1. Firstly, our findings do not exclude a possibly smaller effect of the polymorphism on men. In fact, our data showed an absolute increase of men’s mean EC scores from AA to GA (0.2) and from GA to GG (0.4) genotypes. But the association was not significant and the increase was smaller than in the complete sample (AA to GA: 0.2 and GA to GG: 0.7, p = 0.02) which was in turn smaller than in the female group (AA to GA: 0.3 and GA to GG 0.8, p = 0.04). It is, therefore, possible that the sexual dimorphism consists of a stronger impact of the OXTR variation on women compared to men rather than in having an exclusive effect on women only. Nevertheless, our findings are in contrast with those reported by Smith et al. [13], who found a significant association of the rs53576 polymorphism with empathic concern (EC) in a single-sex sample of 51 men (GG: M = 20.96, SD = 4.894; AA/GA: M = 17.89, sd = 3.935; Cohen's d = 0.69, effect size r = .33). Considering the fact that we had more than four times the number of male participants compared to Smith et al., and that there were more men (n = 231, 54.9%) than women (n = 190, 45.1%) in our sample, our results cannot be attributed to a smaller male sample size or an underrepresentation of men. Given the effect size reported by Smith et al., our sample of 231 men achieved >95% power to detect this effect (calculation based on [25, 26].
  2. Secondly, the significance of differences of genotype effect sizes between men and women could not be established in this paper.
  3. Thirdly, due to emerging evidence about the influence of cultural and ethnic variables on the effects of the rs53576 polymorphism on personality and behaviour [28], generalisation of such results must be considered with caution and requires testing in different cultures and ethnicities.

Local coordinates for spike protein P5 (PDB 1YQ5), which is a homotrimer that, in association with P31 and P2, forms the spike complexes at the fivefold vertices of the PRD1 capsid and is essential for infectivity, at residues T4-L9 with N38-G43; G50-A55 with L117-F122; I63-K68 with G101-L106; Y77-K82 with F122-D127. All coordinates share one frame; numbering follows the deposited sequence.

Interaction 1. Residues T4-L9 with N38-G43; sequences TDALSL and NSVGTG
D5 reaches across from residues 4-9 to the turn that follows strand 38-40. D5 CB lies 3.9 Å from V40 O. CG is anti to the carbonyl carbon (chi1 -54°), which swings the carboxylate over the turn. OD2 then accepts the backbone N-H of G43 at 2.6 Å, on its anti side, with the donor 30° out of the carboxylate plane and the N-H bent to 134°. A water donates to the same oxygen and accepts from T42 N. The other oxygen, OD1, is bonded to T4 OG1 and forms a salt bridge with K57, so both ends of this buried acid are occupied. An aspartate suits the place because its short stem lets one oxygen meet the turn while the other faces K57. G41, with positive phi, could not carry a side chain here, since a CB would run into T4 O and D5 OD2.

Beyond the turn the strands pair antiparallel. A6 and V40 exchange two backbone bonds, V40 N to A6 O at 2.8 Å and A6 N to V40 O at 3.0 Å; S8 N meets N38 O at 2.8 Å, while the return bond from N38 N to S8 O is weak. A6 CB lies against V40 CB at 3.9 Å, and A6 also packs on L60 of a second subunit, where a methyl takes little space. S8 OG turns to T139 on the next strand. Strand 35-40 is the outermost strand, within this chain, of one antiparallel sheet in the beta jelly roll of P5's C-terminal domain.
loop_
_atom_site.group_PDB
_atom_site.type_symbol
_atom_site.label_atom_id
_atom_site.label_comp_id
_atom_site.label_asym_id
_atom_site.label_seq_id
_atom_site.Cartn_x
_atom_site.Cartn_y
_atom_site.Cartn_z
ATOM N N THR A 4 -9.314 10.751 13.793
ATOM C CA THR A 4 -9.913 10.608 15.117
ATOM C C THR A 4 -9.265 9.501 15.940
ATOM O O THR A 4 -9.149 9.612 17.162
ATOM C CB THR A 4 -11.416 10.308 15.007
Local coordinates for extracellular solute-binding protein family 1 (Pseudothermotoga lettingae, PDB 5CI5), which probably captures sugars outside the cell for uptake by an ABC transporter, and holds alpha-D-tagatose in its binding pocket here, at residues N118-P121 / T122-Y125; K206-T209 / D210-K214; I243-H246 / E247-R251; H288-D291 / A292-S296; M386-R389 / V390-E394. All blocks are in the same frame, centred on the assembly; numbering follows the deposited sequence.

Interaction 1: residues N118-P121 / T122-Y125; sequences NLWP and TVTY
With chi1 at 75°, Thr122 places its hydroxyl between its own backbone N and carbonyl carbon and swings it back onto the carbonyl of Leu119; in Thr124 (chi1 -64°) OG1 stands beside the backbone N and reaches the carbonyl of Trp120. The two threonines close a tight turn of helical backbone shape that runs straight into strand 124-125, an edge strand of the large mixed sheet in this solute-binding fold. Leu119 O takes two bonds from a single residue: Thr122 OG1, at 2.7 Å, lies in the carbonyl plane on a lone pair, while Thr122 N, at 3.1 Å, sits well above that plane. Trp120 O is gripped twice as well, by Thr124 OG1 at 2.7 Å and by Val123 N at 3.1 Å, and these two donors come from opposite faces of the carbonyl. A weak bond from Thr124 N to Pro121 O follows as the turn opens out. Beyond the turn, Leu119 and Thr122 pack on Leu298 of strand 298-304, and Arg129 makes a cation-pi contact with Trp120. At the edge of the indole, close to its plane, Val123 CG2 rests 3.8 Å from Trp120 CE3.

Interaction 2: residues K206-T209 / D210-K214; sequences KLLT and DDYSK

We are aware of the fact that the reported effects are small, which was expectable for two reasons:

  1. Previous research suggests a polygenetic determination of dispositional empathy. Other polymorphisms of the oxytocin receptor such as rs237887, rs4686302, rs2268491, rs2254298 [9] as well as variations in AVPR1a [14], CD38 [29], 5-HTTPLR [30], MAO-A [31], DRD4 [32], COMT [29] genes have been shown to have an impact on empathy. This impact is often specific to certain aspects of empathy (such as emotional aspects previously associated with rs237887 and rs4686302 polymorphisms and cognitive aspects associated with rs2268491 and rs2254298 polymorphisms) and is subject to different degrees of genotype by gender interaction [9].
  2. Moreover, the gene-environment interaction proves to be a decisive factor influencing the formation of empathic traits [33].

In the face of a polyetiological situation like this, it is plausible, that a single variation would have a limited effect on a complex disposition such as empathy. Further research is needed to develop an understanding of gene by gene, gene by sex and gene by environment interactions which are likely to contribute to the formation of empathic capacities.

Strengths and limitations of our sample